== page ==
Joshua Leonard’s dramedy Fully Realized Humans tackles relatively heavy subjects with a light but deft touch. The feature’s laid-back, lo-fi, semi-improvised approach and brevity ensure that it never lags. Although never quite reaching revelatory status, Leonard, a keen observer of the human condition, pieces together scenes that are bound to strike a resonant chord – especially with expecting couples.
Jackie (Jess Weixler) and Elliot (Joshua Leonard) are such a couple: mid-to-late 30’s, pregnant, going through relationship issues, terrified. During the baby shower, all their friends seem to talk about is how their lives are about to be over, the unbearable pain of giving birth, and even crib death. “You don’t get to be yourselves anymore” is the general sentiment. After somewhat misinterpreting their doula’s advice, Jackie and Elliot embark on a spiritual quest, a self-imposed “intense transformation.”
Basically, the goal is to become the titular “fully realized humans” within the last four weeks of the pregnancy. After discussing a slew of increasingly wild ideas, Jackie picks… let’s just say it involves a dildo and some deep, um, dredging up of painful memories for Elliot. He consequently needs to punch someone in the face, as well as be punched. They shoplift, spray paint, visit strip clubs. The finale revolves around an intense confrontation with their parents.
“…misinterpreting their doula’s advice, Jackie and Elliot embark on a spiritual quest…”
Leonard conveys true-to-life moments with the clarity of someone who has lived through them all. An argument over hummus evolves then dissipates. At one point, Jackie and Elliot joke about third-term abortion. Both the dildo purchasing and the following act are side-splitting, as is the “punch me in the face” confrontation.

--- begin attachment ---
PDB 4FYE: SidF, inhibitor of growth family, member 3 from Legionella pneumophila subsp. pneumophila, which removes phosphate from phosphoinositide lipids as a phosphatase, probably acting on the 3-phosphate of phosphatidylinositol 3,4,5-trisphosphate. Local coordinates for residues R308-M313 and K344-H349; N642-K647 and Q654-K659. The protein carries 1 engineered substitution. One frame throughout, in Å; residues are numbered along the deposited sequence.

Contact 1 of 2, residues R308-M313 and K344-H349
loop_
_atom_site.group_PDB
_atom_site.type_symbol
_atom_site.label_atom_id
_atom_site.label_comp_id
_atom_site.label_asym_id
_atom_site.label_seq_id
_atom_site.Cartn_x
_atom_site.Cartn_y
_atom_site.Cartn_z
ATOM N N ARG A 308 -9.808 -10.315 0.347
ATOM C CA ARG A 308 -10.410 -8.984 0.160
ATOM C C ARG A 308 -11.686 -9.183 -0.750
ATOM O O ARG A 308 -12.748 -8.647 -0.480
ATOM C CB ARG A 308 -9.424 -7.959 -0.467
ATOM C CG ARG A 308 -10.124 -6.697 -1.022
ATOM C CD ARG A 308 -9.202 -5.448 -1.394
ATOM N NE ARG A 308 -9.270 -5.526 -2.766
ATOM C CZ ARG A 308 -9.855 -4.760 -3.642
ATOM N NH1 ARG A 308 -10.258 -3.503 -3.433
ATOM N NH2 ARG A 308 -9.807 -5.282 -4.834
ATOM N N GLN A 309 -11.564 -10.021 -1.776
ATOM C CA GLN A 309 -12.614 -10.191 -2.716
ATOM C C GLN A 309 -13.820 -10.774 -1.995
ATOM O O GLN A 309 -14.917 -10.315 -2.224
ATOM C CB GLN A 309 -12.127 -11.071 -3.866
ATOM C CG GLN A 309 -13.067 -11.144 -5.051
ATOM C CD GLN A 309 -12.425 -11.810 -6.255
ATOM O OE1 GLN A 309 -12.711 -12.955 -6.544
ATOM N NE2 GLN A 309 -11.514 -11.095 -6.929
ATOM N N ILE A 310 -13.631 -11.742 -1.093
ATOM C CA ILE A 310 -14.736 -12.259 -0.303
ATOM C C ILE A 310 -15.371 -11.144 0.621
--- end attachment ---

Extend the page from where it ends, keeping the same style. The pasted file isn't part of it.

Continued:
It’s no surprise that Fully Realized Humans brings to mind the Duplass brothers: Leonard has worked with them occasionally, most notably on the searing (and wildly underrated) HBO show Togetherness. He shares their warmth of tone, empathy for characters, and attention to the smallest of details. His on-the-surface-breezy film studies how couples, unlike their children, “sign up for each other’s madness” and how pregnancy makes us come face to face with our deepest inhibitions. It questions the validity of some of our insecurities and, perhaps most compellingly, traces the roots of said inhibitions to our parents and even justifies them in a way. Not bad for a flick that’s barely over an hour long.
It’s not all gravy: moments both stilted or redundant scream out for a second draft or another take. In addition, Leonard sometimes keeps the camera running for just a fraction of a second too long, blemishing what would have otherwise been a perfect moment, be it comedic or dramatic. That being said, despite its flaws, Fully Realized Humans indeed happens to be more fully realized than the majority of current entertainment.
"…more fully realized than the majority of current entertainment."